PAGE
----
• The Sky's the Limit for Skyline's C.A.S. Clubs

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    Instructor with students outside

    Bird watching, Lego robotics, gardening, mindful art, coding, running and walking, the high-stakes world of self-governance. It’s all in a morning’s work for the students of Skyline K-8, where every Wednesday begins with participation in one of the school’s many C.A.S. clubs.

    “C.A.S.” stands for “Creativity. Activity. Service.”, three key components of the International Baccalaureate program’s whole child curriculum, but, according to the young members of Mr. Fanning’s gardening club, an even more accurate acronym might be “F.U.N.”

    “My favorite part about gardening club is how you get to make new friends and talk and run around and plant things and get out in the sun,” said second grader Cadron Eastin. “It’s cool, too, when you get to wait patiently for the flowers to grow.”

    “I like that my best friend, Omar, is in it,” said kindergartener Harry Denison.

    The quarterly clubs are meant in part to give the students of Skyline, none of whom are able to walk to school, access to the kind of horizon-expanding experiences that extra-curricular activities offer. They also allow young students to mix with older ones and provide teachers the opportunity to interact with and mentor children of all grade levels.

    “I find it really joyful to see kindergarteners through eighth graders come together for a common purpose,” said Principal Sherry Malone. “Our school is small and relatively close-knit, but even so, before we launched this program, a lot of our students didn’t know each other’s names. We hope that these activities change that and that everyone will know each other.”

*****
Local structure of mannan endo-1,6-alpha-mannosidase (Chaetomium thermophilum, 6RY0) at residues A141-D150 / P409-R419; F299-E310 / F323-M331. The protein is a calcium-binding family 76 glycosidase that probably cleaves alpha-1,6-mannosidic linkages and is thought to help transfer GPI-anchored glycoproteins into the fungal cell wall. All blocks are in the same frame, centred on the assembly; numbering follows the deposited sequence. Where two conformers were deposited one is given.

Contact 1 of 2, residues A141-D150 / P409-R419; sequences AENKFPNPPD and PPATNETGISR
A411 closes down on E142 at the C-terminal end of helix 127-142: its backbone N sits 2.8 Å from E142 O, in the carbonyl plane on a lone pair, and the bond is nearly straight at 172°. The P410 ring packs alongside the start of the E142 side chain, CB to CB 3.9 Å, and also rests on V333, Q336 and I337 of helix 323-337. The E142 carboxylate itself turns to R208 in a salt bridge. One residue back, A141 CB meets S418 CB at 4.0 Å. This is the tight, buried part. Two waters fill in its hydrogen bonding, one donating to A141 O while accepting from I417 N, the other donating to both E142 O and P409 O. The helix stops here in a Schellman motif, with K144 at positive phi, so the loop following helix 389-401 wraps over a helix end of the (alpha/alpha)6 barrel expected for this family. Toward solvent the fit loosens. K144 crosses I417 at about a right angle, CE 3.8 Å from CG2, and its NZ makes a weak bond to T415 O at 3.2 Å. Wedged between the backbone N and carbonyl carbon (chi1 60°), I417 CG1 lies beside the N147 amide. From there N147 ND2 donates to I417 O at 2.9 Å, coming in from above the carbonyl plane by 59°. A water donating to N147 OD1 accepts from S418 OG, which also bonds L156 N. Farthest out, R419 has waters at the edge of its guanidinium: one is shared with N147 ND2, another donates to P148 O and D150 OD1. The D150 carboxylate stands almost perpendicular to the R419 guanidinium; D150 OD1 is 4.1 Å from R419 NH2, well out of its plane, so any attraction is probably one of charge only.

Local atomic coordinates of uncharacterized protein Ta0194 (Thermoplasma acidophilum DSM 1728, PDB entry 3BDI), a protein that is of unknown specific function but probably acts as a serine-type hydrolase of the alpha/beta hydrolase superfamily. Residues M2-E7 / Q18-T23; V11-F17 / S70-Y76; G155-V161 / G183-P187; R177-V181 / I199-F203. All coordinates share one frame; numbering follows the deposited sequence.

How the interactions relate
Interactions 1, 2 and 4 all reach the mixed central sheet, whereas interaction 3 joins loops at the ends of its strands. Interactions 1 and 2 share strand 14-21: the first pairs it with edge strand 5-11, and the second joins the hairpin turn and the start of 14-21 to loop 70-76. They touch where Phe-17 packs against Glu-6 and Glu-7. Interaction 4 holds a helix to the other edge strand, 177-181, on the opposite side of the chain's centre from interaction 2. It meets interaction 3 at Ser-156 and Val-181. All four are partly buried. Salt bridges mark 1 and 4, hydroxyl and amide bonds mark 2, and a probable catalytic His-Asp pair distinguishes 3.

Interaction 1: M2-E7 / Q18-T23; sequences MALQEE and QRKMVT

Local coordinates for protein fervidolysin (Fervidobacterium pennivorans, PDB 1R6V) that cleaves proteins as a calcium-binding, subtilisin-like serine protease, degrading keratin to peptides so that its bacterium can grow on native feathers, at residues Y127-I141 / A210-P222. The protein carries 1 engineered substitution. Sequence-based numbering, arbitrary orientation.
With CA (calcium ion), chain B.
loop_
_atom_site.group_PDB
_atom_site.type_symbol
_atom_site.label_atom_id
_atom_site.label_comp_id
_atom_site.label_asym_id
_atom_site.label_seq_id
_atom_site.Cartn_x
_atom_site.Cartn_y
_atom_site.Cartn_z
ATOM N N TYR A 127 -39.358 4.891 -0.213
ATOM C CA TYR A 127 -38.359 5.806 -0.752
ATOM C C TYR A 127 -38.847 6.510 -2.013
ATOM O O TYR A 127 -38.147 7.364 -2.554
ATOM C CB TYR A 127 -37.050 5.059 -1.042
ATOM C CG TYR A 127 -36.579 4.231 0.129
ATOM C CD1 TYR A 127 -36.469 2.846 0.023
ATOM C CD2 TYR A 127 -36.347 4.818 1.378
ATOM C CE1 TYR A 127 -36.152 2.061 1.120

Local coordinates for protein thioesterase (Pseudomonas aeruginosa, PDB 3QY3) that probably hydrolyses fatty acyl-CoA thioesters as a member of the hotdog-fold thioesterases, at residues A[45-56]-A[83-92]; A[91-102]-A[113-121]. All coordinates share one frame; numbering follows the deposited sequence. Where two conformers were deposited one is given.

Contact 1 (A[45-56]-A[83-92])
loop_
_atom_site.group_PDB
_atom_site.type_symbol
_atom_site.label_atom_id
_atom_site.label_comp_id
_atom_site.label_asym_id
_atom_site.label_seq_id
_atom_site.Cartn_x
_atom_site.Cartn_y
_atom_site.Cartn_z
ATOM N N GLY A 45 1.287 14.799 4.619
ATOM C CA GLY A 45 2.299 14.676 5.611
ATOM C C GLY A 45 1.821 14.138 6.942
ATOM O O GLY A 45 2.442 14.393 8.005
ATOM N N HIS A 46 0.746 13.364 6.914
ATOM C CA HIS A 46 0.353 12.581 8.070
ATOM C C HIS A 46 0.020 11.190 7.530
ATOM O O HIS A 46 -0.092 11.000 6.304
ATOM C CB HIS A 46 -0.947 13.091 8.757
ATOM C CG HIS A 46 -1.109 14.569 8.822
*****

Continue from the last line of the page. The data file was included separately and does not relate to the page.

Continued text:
Middle school social studies and language arts teacher Michael Fanning, who runs the gardening club with the help of parent volunteer Allie Novak, said one of the pleasures of the C.A.S. club program is definitely the chance to spend quality time with younger students. Another is the nature of gardening itself.

    “Students really get to understand that the earth is alive, just as they are alive,” Fanning said. “It’s also great that we get to work together on a project with a long-term goal and result. Gardening doesn’t give you instant gratification. You have to wait weeks, sometimes months, to see the fruits of your labor, and that’s an important lesson for kids.”

    Teachers choose the bulk of the club topics, but students aren’t shy about asking for ones they want as well.

    “That’s how we got the Dungeons and Dragons club,” Malone said. “It’s pretty popular, and I think that’s a great side effect of this program – students are learning how to advocate for themselves.”

    Skyline students are clearly getting quite the education at their C.A.S. clubs, but, the fact is, we could all stand to learn something from them. Consider the student council club, which brings together fourth through eighth graders for an experiment in direct democracy. 

    Eva Breen, an eighth grader, serves as student council president and said the age diversity of the club is one of its greatest strengths. 

    “We get so many different viewpoints and priorities, which is really great,” Breen said. “This is a 100 percent student-led organization. We have secretaries and treasurers and vice presidents and everyone learns from each other and every voice is heard. We vote on everything. It’s a total democracy, and so far, it’s all smooth sailing. We’re really cohesive and dedicated to making our school a better place.”